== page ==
By Laurie D. Willis ’86
Josmell Perez came to Carolina in 2007 to work as a recruiter for underrepresented students. Back then he said being Latino on campus wasn’t well defined.
“It was very binary, either black or white,” said Perez, who’s Peruvian. “The climate for Latino students was more of, ‘there’s The Sonja Haynes Stone Center for Black Culture and History and the American Indian Center, but where do we identify. Where’s our home away from home?’ ”
Fortunately for the University’s Latino students, the Carolina Latinx Collaborative (CLC) now operates out of a shared seminar space in Craige North.
“Given today’s political climate, having a space that denotes a group’s identity is transformative, not only for that specific group but also for others to recognize their existence,” said Perez, who earned a master’s in education from UNC in 2012 and serves as CLC director. “I’ve heard people say they don’t see race, or that they’re color-blind. I think, instead, we should see it and we should celebrate it.”
Ana Gomez ’18 is a first-generation college student from Durham, North Carolina, majoring in biology and minoring in chemistry and Spanish. She works as a student director for the CLC, organized the first Latinx Family Weekend during the spring 2018 semester and agrees with Perez that all ethnicities should be celebrated.
“I’ve wanted to have an event like this for a while because in many cases there’s a language barrier that exists between the families of the student and the people on campus,” she said. “Many families are wary about coming to campus or may feel embarrassed because they don’t speak English. I know how important family is to the Latinx community, and I wanted a bilingual space where the families could see everything a student does at UNC.”
Gomez said the Carolina Latinx Collaborative has had a tremendous impact on her.
“While working at CLC I’ve learned skills that are invaluable to the workforce,” she said. “For example, I wasn’t very good at sending emails. Although that may sound small, how you communicate with different groups of people can impact the relationships you build. I’m now officially an email expert because of all the different types of emails I’ve had to send. Also, it showed me how many more resources are needed for minority development.”
Gomez said working at the CLC has empowered her. “During my first two years I’ll admit I felt lost in the sense that I didn’t know how I was going to leave my mark at Carolina,” she said. “Working at the CLC has helped me define my place on campus.”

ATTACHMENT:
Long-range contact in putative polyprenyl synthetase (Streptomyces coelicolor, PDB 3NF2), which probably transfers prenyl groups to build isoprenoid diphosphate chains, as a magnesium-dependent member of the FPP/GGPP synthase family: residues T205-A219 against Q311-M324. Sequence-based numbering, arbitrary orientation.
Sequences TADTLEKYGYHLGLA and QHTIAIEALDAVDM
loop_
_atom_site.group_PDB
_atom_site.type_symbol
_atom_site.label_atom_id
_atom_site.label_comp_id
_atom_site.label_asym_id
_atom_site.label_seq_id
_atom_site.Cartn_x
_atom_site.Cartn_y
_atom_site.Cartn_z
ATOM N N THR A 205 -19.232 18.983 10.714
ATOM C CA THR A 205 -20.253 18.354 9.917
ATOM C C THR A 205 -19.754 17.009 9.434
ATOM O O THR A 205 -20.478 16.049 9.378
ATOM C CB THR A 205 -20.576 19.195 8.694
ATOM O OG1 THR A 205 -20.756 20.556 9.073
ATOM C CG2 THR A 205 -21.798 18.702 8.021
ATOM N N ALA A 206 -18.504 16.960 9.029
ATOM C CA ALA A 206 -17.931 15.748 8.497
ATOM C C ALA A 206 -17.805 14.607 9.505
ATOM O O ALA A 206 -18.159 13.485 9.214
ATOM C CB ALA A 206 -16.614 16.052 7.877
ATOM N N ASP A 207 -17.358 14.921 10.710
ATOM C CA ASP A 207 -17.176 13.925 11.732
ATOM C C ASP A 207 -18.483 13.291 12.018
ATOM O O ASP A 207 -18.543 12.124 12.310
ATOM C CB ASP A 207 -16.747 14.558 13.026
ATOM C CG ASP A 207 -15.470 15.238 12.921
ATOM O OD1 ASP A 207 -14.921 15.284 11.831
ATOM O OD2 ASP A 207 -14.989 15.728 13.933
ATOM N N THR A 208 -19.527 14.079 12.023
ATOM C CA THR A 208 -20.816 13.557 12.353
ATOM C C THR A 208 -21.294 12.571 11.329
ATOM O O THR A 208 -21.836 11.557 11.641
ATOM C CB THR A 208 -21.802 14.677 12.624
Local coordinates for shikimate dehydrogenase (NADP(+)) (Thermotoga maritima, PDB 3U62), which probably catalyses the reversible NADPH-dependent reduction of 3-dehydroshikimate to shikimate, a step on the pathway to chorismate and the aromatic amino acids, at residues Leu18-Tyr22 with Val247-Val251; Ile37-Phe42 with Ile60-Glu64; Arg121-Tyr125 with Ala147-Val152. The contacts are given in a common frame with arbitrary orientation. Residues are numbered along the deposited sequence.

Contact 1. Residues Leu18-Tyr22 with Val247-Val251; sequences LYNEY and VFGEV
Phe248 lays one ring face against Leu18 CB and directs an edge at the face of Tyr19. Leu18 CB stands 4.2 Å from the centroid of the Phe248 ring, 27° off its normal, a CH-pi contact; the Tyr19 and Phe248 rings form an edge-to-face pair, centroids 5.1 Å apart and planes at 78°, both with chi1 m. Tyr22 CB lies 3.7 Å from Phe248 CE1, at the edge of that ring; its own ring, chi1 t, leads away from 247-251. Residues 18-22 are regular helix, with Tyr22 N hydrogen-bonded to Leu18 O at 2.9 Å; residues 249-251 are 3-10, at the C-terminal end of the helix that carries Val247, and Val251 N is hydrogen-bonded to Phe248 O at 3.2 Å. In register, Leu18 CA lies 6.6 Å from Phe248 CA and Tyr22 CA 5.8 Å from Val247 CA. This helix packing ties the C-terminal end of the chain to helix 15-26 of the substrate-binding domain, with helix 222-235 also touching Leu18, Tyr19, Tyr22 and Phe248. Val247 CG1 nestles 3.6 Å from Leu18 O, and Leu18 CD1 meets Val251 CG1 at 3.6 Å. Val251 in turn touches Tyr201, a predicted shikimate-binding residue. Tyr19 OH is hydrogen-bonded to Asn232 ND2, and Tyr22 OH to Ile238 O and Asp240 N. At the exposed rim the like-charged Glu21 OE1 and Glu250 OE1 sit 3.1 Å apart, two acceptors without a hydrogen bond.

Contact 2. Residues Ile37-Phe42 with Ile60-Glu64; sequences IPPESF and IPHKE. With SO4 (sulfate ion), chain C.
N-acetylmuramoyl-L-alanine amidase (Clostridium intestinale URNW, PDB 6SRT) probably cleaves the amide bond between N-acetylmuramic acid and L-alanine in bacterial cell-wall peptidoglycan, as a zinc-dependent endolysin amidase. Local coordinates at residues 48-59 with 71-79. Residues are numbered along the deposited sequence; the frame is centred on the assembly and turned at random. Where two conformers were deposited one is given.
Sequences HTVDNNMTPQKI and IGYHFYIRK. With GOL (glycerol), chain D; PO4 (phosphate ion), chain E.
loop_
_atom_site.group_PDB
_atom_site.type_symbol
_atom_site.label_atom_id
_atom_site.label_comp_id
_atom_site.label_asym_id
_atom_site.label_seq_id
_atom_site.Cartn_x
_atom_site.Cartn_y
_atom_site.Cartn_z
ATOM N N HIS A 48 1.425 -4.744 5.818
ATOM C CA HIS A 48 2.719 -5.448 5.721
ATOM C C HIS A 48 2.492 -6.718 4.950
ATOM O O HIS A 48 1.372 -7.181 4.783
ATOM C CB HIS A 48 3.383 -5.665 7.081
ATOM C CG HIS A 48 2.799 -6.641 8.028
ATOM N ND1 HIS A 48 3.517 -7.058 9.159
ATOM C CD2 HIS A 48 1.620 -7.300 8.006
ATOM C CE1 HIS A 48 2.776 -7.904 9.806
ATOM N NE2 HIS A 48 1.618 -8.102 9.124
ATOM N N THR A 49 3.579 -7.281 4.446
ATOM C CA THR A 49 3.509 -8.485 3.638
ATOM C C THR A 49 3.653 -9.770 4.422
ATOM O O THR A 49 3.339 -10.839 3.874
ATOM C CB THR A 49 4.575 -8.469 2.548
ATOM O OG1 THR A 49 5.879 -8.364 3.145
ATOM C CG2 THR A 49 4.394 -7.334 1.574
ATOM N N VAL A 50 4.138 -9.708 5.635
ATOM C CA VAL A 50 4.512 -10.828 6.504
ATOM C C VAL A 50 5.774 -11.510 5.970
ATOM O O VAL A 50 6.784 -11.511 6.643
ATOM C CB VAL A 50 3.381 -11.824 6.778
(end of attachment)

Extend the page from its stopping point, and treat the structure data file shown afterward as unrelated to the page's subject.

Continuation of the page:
Gomez’s words are confirmation to Perez that the CLC is accomplishing some of its goals, including creating a sense of community among Latino students, working with undergraduates on programs celebrating their identity, fostering a greater awareness of their ancestry and establishing programming that allows them to be successful.
“When I arrived at Carolina there was a University-run mentoring program for all incoming African-American and American Indian students, but once again Latino students were left out,” Perez said. “What about us? We also struggle with the transition. So I and other student group leaders took it upon ourselves to create that mentoring program. We also organized the campus-wide celebration of Latinx Heritage Month held Sept. 15 to Oct. 15 each year.”
While Perez said the CLC has been successful, he acknowledges more must be done.
“There’s a sign in the ground that denotes the CLC, so I think that’s a huge win,” he said. “There are students that have come in and don’t know a Carolina that didn’t have a mentoring program for them or that doesn’t promote their identity. To me success is trying to make each student’s experience a positive one. In my humble opinion, I think we’re having a great impact.”
Gomez agrees, citing movie night, Latin nights and other cultural events that help students find their niche. However, she said the CLC needs more University-suppported employees.
“A lot of us are students and our priority is to be students,” she said. “We want to help out as much as we can, but there are some things that would be a lot easier with professional help.”
Perez says he thinks the University will get there — slowly but surely.
“We were actually the first institution in the southeast to create a space acknowledging Latino students,” he said. “Since then, UNC-Wilmington has created a space. Do I wish we’d done certain things earlier? Yes. Do I wish there wasn’t a need to fight for certain recognitions? Of course. But I tend to be more of a person that looks at the future and how we move forward.”